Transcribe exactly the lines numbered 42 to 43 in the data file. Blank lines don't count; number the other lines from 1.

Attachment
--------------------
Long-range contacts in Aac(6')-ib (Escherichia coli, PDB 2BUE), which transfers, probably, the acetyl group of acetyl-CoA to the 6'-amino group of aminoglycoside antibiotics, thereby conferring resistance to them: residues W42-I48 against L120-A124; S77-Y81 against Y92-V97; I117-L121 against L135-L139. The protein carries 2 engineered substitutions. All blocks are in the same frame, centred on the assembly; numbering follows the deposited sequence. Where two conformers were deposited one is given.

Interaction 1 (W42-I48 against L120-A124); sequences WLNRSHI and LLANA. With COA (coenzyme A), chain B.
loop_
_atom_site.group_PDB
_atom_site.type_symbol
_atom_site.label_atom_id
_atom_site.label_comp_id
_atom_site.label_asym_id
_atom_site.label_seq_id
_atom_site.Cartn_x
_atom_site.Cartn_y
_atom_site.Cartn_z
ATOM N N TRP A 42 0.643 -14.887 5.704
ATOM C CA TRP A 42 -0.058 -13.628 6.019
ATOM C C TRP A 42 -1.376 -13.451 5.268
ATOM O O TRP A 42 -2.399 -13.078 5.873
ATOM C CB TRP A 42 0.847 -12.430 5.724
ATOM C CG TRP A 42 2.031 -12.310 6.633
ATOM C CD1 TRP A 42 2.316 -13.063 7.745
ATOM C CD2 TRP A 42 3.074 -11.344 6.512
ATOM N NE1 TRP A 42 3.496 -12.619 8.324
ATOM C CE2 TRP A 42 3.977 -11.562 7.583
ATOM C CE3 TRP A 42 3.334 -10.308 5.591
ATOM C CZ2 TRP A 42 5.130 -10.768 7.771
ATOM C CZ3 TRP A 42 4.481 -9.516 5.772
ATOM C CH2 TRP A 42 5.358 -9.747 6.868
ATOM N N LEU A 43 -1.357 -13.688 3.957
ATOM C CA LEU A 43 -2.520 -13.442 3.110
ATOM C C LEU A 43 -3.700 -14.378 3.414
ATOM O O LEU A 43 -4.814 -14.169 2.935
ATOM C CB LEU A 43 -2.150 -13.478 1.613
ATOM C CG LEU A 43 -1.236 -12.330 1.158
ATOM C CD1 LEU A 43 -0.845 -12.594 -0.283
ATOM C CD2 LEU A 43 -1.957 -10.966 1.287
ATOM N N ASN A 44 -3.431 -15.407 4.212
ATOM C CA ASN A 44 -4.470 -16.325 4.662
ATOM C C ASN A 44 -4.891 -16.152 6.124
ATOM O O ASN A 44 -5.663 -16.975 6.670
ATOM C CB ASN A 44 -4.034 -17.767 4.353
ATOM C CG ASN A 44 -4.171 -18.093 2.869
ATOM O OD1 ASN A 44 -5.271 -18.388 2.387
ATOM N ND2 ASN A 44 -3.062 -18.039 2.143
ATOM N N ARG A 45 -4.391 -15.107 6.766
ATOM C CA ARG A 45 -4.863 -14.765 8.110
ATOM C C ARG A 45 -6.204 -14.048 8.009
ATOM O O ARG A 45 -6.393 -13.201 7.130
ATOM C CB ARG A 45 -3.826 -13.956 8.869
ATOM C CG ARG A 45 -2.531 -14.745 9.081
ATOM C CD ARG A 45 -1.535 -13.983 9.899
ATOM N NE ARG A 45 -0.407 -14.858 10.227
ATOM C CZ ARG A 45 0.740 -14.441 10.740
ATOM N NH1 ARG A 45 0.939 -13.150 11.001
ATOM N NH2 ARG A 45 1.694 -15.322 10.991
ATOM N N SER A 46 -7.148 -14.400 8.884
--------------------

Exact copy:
ATOM N ND2 ASN A 44 -3.062 -18.039 2.143
ATOM N N ARG A 45 -4.391 -15.107 6.766